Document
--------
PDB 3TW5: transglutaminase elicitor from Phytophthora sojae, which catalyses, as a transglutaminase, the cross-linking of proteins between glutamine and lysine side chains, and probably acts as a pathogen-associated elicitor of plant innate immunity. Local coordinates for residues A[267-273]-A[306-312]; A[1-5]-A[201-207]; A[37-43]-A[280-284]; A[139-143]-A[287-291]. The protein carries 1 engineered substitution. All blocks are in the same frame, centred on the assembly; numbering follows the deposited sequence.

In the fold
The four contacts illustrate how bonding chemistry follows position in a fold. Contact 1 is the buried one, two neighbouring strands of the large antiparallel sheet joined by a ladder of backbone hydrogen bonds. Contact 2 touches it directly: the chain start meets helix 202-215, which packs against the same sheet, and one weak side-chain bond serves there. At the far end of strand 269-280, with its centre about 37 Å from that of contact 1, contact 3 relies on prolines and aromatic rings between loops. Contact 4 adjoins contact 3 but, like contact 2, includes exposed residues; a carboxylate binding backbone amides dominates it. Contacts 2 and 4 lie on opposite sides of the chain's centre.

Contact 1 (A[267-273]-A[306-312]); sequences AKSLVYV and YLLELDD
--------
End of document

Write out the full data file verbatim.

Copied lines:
PDB 3TW5: transglutaminase elicitor from Phytophthora sojae, which catalyses, as a transglutaminase, the cross-linking of proteins between glutamine and lysine side chains, and probably acts as a pathogen-associated elicitor of plant innate immunity. Local coordinates for residues A[267-273]-A[306-312]; A[1-5]-A[201-207]; A[37-43]-A[280-284]; A[139-143]-A[287-291]. The protein carries 1 engineered substitution. All blocks are in the same frame, centred on the assembly; numbering follows the deposited sequence.

In the fold
The four contacts illustrate how bonding chemistry follows position in a fold. Contact 1 is the buried one, two neighbouring strands of the large antiparallel sheet joined by a ladder of backbone hydrogen bonds. Contact 2 touches it directly: the chain start meets helix 202-215, which packs against the same sheet, and one weak side-chain bond serves there. At the far end of strand 269-280, with its centre about 37 Å from that of contact 1, contact 3 relies on prolines and aromatic rings between loops. Contact 4 adjoins contact 3 but, like contact 2, includes exposed residues; a carboxylate binding backbone amides dominates it. Contacts 2 and 4 lie on opposite sides of the chain's centre.

Contact 1 (A[267-273]-A[306-312]); sequences AKSLVYV and YLLELDD